Meteorology ⋅ Page 1

Mizzou Made Meteorologists

Nashville boasts two meteorologists who got their degrees at MU

The University of Missouri College of Agriculture, Food and Natural Resources’ atmospheric science program has trained and prepared meteorologists who are now spread throughout the United States, providing timely weather and climate information for the communities they serve. Two of those meteorologists serve one of the country’s largest cities – Nashville, Tennessee. Katy Morgan and Henry Rothenberg were classmates during…

Science Night at Jefferson Farm and Garden

JFG to host an evening of discussion on various weather and climate topics

Jefferson Farm and Garden will host an evening of scientific discussion centered on weather and climate in late August. The event will feature the University of Missouri College of Agriculture, Food and Natural Resources’ atmospheric science program, as well as two live broadcasts by KOMU-TV Chief Meteorologist Kenton Gewecke, who has a bachelor’s degree in atmospheric sciences from MU. The…

Rodeo Season

SNR professor competed in Sub-Seasonal Climate Forecast Rodeo

This story was updated on 4/23/2019. Tony Lupo, professor of atmospheric science in the College of Agriculture, Food and Natural Resources, and Joe Renken, a self-taught meteorologist for KOPN, teamed up for the National Integrated Drought Information System’s (NIDIS) Sub-Seasonal Climate Forecast Rodeo in 2017. The rodeo began in April of 2017 and continued until April of 2018. Every other week, each team submitted a…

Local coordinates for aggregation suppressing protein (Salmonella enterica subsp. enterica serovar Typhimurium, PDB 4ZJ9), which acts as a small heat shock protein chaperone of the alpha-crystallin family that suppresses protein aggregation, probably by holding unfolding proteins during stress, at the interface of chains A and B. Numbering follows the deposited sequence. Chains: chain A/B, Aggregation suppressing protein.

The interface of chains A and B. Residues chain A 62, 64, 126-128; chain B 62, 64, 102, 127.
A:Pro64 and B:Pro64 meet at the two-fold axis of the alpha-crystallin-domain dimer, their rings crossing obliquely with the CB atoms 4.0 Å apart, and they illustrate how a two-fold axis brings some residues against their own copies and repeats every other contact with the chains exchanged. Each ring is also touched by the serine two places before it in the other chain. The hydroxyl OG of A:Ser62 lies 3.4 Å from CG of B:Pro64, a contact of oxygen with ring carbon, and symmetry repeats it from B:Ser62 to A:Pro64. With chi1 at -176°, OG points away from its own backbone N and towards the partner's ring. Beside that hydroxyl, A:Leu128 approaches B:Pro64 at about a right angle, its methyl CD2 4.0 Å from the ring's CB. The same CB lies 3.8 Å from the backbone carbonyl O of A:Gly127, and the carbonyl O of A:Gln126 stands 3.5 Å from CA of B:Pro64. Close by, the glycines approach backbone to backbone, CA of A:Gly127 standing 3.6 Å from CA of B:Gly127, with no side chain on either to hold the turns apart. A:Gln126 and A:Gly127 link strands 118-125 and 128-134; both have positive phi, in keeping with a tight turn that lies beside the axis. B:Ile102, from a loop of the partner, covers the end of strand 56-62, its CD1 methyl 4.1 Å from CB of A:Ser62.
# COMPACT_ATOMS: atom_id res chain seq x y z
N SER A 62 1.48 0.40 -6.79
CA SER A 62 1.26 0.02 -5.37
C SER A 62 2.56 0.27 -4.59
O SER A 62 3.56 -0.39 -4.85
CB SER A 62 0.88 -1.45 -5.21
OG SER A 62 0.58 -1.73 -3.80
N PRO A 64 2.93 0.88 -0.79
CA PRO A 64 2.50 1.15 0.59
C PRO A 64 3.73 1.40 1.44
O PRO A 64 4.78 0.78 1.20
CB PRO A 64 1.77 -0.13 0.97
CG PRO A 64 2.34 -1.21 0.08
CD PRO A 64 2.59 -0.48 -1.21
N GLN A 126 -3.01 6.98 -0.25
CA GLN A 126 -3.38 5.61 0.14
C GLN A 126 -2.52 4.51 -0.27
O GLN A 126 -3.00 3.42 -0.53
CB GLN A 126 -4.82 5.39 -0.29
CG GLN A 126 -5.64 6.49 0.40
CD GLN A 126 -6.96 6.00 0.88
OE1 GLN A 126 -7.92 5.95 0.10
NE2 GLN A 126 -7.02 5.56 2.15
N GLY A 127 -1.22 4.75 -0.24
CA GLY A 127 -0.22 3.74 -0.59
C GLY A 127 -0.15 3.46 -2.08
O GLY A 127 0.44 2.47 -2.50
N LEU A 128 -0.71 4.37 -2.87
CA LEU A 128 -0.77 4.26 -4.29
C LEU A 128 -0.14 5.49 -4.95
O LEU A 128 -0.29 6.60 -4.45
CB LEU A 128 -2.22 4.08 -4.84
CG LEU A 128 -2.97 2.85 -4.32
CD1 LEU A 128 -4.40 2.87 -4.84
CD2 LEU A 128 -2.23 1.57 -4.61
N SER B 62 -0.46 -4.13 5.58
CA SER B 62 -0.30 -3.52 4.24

A Long-Range Look

Tony Lupo and Joe Renken have teamed up to study long-range forecasting

Improved technology has allowed meteorologists to provide weather forecasts for a variety of scenarios. Not only can that technology give warnings about possible severe weather or how likely it is to rain, it can provide accurate predictions about the upcoming weather. Those predictions feature several ranges as well: next-day, three-day, five-day, weeklong, 10-day and season-long forecasts. An area that has…

Second Time Around

CAFNR professor completes his second tenure in Russia as a Fulbright Scholar

Father-daughter teamwork. That’s what it took to navigate the streets of Belgorod, Russia, in the fall of 2014. When they combined their linguistic powers, Tony Lupo and his daughter Mary were able to form – in the words of the younger Lupo – “an almost fluent person.” “I think what made us able to get along while we were there…

Ahead of the Storm

MU-trained meteorologists issued the most critical warnings of 2011

On April 27, 2011, a massive tornado outbreak, considered the worst natural disaster since Hurricane Katrina, saw more than 100 tornadoes rip destruction from Louisiana through Pennsylvania, killing 346 people. Less than a month later, on May 22, what is considered the seventh worst tornado in American history, and the 27th most violent twister in world history, tore into the…

A Calmer Tornado Alley

Climate phenomenon may push super-cell thunderstorms to northern plains

Tornado Alley, the swath of prairie from Texas through Oklahoma, Kansas and Missouri famous for twisters, may see a largely calm tornado season this year.

Civil War Weather Detectives

Analyzing a rain shower that may have helped keep Missouri in the Union

A meteorology student at the University of Missouri College of Agriculture, Food and Natural Resources wants to plug this gap in the historical record. With guidance from the MU head of atmospheric science, he has become a weather detective, pulling together odd bits of meteorological flotsam from all over the world to compile a Missouri weather forecast almost 150 years backward in time.